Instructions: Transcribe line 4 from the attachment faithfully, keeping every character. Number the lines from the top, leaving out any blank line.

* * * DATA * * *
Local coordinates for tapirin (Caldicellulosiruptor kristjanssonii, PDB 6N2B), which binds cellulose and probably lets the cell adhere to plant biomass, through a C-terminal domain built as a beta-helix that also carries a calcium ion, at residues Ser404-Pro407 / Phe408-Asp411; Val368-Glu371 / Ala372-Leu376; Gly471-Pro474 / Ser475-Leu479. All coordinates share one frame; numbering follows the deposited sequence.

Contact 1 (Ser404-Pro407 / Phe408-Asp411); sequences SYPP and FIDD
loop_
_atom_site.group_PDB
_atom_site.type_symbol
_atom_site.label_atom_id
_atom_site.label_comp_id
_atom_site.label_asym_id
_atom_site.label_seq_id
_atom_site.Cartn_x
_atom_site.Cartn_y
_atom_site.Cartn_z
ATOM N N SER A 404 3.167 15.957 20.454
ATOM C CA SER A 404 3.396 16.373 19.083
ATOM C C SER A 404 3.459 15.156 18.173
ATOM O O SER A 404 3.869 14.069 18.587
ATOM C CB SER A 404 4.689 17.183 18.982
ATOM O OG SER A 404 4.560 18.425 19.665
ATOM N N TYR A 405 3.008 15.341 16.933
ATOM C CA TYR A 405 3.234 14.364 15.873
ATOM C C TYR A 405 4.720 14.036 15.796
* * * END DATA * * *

_atom_site.group_PDB